Mind your mental health 6: Social anxiety

By Editor Jan 27, 2016

mental health


By Aisling O’Connor


Everybody experiences anxiety to a certain degree. It’s perfectly normal to feel nervous meeting new people, doing presentations, trying new things etc. however when does it become too much? Social anxiety includes symptoms such as avoiding social situations, worrying for prolonged periods of time about oncoming events, dread of public speaking or speaking on the phone, self-consciousness, fear of embarrassment, feelings of being judged or irritating others, and physical symptoms such as shaking, difficulty breathing, and increased heart-rate, nausea, blushing, and sweating.


For someone experiencing social anxiety, even ordering food or going to a checkout in a shop is a difficult endeavour. The sufferer often isolates themselves and misses out on meeting new people and memories. However, like always, we have some tips for you:


  • Challenge negative thoughts. Thoughts such as “No one will like me”, “I’m annoying” “I’ll do something stupid/embarrass myself” may arise, ask yourself where the logic and reasoning behind these thoughts is. Is there any solid proof of any of these things being true? Exactly.
  • Breathe. The way we breathe can do wonders for our mental state. Make yourself aware of the state of your breathing, if you find yourself taking short sharp breathes change it by inhaling deeply into your abdomen and exhaling slowly.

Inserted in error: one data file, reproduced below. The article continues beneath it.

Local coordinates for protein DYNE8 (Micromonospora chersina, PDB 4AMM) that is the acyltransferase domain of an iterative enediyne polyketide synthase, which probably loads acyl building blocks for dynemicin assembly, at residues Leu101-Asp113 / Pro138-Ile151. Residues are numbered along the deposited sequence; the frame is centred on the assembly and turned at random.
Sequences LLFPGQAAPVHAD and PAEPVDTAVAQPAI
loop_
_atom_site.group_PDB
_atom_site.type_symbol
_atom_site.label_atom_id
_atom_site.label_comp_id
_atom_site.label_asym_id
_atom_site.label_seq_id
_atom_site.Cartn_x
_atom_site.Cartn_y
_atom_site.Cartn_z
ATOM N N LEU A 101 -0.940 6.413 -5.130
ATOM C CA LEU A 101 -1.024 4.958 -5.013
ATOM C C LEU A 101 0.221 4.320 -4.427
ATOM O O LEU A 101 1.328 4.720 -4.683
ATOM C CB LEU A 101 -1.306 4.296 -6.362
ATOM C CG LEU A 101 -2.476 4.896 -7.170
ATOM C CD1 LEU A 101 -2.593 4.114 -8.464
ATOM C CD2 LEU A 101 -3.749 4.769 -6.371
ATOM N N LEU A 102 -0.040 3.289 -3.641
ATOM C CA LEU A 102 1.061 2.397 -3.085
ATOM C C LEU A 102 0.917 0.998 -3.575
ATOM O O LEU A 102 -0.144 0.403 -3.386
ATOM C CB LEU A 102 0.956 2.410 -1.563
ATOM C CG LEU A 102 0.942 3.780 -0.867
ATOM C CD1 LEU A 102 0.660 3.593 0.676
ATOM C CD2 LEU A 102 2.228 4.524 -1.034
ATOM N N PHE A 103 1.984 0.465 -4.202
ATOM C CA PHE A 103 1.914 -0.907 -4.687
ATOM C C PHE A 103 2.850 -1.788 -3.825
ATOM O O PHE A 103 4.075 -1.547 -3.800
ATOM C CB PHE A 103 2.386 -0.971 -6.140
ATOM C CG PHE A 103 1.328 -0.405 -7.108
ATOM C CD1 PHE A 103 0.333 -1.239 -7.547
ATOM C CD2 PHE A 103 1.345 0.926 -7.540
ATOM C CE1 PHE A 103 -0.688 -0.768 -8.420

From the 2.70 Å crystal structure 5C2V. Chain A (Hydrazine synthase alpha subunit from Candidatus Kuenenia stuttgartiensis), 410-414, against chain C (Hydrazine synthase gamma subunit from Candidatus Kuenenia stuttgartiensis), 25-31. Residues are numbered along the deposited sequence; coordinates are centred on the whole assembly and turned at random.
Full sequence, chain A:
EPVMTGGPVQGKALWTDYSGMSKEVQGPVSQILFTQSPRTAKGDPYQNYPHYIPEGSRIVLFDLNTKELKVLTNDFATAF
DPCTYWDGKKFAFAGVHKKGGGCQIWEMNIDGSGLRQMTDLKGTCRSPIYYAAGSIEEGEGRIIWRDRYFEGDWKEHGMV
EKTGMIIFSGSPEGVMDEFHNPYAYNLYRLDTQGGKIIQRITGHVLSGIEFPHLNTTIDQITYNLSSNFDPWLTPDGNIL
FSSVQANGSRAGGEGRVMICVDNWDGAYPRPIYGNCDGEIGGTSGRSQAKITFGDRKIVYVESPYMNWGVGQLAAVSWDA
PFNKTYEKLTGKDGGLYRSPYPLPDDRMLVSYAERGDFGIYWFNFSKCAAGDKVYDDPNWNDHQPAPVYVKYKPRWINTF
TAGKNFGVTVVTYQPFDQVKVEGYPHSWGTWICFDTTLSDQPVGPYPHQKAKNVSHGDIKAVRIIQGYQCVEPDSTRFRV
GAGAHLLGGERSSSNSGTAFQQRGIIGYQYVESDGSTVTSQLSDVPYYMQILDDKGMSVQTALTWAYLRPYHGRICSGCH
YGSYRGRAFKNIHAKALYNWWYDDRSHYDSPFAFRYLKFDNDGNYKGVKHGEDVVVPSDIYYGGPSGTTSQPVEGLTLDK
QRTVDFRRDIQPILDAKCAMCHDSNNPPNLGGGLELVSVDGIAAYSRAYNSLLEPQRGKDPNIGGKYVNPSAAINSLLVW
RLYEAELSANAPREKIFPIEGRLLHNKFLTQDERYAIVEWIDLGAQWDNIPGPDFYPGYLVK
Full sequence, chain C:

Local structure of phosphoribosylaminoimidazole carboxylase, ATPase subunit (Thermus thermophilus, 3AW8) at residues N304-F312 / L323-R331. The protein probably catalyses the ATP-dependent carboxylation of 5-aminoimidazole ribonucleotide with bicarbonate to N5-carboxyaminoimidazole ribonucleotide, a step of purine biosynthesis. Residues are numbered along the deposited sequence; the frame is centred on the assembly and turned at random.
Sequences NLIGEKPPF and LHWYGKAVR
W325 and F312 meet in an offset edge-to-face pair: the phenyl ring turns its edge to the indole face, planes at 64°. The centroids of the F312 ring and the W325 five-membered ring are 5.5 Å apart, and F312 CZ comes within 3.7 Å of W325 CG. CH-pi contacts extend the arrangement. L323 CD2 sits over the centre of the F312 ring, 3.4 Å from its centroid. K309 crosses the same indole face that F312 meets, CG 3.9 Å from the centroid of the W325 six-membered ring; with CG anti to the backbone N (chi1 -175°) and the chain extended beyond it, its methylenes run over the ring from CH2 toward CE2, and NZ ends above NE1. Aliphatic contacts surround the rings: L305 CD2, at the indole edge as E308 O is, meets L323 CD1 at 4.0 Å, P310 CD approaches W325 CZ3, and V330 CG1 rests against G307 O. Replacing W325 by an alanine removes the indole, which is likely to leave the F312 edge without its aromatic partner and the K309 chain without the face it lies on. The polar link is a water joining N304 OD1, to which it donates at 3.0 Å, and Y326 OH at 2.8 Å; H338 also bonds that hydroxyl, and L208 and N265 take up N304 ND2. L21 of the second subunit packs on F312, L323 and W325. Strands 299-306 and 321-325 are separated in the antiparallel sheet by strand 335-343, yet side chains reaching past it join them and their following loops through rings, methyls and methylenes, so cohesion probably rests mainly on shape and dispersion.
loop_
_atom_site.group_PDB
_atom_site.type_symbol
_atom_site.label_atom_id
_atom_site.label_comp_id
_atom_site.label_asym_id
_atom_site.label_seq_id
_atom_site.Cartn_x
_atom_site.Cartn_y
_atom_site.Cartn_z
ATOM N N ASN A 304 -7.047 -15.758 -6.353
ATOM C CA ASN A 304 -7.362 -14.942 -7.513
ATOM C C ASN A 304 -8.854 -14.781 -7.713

• Face your fear. Step out of your comfort zone by answering a question in class, accepting that party invitation, talking to someone new etc. it sounds easier said than done but by repeatedly challenging yourself you’ll come to realise that it isn’t as terrifying as you thought.
  • Focus on others and what’s going on as opposed to yourself. You are not the only person in this situation. What are other people doing or saying? What’s going on around you?
  • Remember that everything passes. We all make mistakes or feel like we’ve said or done something wrong from time to time, but these moments pass. That time you slipped up ordering in Subway won’t haunt you forever.
  • The problem with social anxiety is when a simple situation is over analysed it appears much more sinister than it is, when you find yourself over thinking tell yourself to stop and divert your attention to something else.
  • Rationalize. While it’s easy to feel like embarrassment will be the end of the world when suffering with social anxiety keep in mind that feelings like this are catastrophizing. While, and I do not mean for this to come off as patronizing, you do feel extremely uncomfortable it won’t kill you.
  • Take note of how you feel and what triggers the anxiety. What situations make you feel the most anxious and try to pinpoint why. If you know what makes you anxious you can develop a strategy for dealing with it.
  • Confidence. Social anxiety tells you that you’re not a worthwhile or engaging person to be with, and tells you all sorts of horrible things about yourself but none of that is true. Compliment yourself, I’m sure you’re a lovely person to be around and have a ton of wonderful traits. Confidence goes a long way so believe in yourself.
  • Like always, it’s always beneficial to consult others and professionals so be sure to chat to friends and family about how you feel, and if you think counseling or medication is the route for you then go for it.




By Editor

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